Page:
“We’re always a team that’s not going to give up,” Miller said. “We knew it was going to be a fistfight in a phone booth, and we weren’t going to let up.”

Tualatin’s surge was a splash of cold water on Jesuit. The Crusaders desperately needed to regain control, and that’s exactly what they did, getting a 53-yard touchdown run from senior Ted Atkinson to extend the lead to 42-28 with 6:56 to go.

It was the second and final carry of the night for Atkinson, who has had his big games this season, too, entering with 1,240 yards and 20 touchdowns.

“When you have the opportunity, you make the most of it, and that’s what Ted did, so we’re really proud of him,” Potter said. “We’ve got two good running backs.”

Jesuit’s defense sealed the deal, getting sacks from junior Race Edwards and senior Shea Brooks, then a clinching interception from senior Campbell Brandt, his 11th pick of the season.

The Crusaders finished with eight sacks as Edwards had three, Brooks and senior Kaba Haou had two apiece and junior Charlie Pickard added one.

Jesuit’s defense got a boost with the linebacker play of the Cal-bound Alfieri. He was believed to be out for the season, but returned to play about 15 snaps on defense last week and was a full-go on defense Friday night. He even got about a half-dozen snaps at fullback, although he didn’t have a carry.

“It’s so fun to be back out here with my brothers,” he said. “It was hard because I thought I was out for the season. But I just came back to 100 percent. I felt great, so I had no choice. I had to come back, get back out here with my guys.”

And what about his fumble-return touchdown?

“It was so exhilarating,” he said.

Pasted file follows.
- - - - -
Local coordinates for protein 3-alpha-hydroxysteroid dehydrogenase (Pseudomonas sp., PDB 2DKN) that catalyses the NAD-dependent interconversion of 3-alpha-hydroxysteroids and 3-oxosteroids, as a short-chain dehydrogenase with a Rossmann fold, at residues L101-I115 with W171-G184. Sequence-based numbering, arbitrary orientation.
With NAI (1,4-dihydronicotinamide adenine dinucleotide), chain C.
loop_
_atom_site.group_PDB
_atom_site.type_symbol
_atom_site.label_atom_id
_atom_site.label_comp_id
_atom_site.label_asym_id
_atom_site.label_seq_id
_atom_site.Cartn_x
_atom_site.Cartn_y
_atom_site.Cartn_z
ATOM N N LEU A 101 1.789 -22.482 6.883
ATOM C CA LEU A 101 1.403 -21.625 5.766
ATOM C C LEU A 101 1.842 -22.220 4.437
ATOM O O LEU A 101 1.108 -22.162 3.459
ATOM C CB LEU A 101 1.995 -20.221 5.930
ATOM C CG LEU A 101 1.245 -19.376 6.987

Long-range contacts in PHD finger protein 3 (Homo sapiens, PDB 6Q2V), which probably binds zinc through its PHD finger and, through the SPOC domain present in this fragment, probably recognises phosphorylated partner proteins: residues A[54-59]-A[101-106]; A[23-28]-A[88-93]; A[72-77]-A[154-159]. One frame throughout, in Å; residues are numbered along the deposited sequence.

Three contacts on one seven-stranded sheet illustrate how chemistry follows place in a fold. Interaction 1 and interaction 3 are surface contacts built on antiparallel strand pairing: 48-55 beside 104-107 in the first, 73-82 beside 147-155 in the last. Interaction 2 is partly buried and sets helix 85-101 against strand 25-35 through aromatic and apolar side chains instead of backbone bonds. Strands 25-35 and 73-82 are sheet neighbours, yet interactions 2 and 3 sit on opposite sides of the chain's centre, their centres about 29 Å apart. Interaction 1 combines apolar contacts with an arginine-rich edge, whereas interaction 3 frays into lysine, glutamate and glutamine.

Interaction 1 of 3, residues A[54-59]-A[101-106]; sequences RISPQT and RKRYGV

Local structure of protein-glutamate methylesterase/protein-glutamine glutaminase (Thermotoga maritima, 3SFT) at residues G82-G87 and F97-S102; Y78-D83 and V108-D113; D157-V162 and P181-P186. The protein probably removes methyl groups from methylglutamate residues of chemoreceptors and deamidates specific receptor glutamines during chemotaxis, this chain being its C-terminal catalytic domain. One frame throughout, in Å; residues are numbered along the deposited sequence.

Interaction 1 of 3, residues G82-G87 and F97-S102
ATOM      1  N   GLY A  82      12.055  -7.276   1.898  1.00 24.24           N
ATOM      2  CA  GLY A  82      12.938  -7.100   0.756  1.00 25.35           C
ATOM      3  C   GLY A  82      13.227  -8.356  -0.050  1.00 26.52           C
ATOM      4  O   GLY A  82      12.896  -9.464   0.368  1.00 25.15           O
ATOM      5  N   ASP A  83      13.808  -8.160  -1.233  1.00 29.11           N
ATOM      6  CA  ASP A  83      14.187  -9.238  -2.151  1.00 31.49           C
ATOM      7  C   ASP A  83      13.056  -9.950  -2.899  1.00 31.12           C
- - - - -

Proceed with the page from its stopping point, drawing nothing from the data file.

The Crusaders got a glimmer of hope about Alfieri about three weeks ago, according to Potter.

“The doctor said, ‘The bone is healed, it just depends on how the muscle is around it,’” Potter said. “So we let him do some stuff in practice, and do a little bit of light hitting. Last week he played on defense and it didn’t bother him at all.

“He might do a little more on offense, but no, we’re not going to play him both ways. We’re so happy he’s back and playing, we just want him to be healthy and fresh.”

With Alfieri aboard, the Crusaders are looking more powerful than ever as they head into the semifinals. They have a score to settle with Lake Oswego, which knocked them out of the semifinals 24-14 last year and beat them 44-41 in a nonleague game in Week 2 of this season.

Quillin vividly remembers losing to Lake Oswego last year, which turned out to be the final game he played alongside his brother Joe, who is now at Air Force.

“It was real emotional for me,” Quillin said. “I felt real bad. I felt like I let him down. I know he’s going to be watching this time. I’m going to be playing for him.”

Alfieri, who missed the Lake Oswego game this season, reflected the team’s confidence.

“Only we can stop ourselves,” Alfieri said. “I don’t think anybody can stop us. Our franchise up front, they lead the way, and they’re unstoppable.”

Tualatin, which scored 119 points in its first two playoff games, was limited to 200 total yards. Senior Kainoa Sayre rushed for 81 yards and one touchdown on 10 carries. Senior Blake Jackson completed 7 of 14 passes for 65 yards with one interception.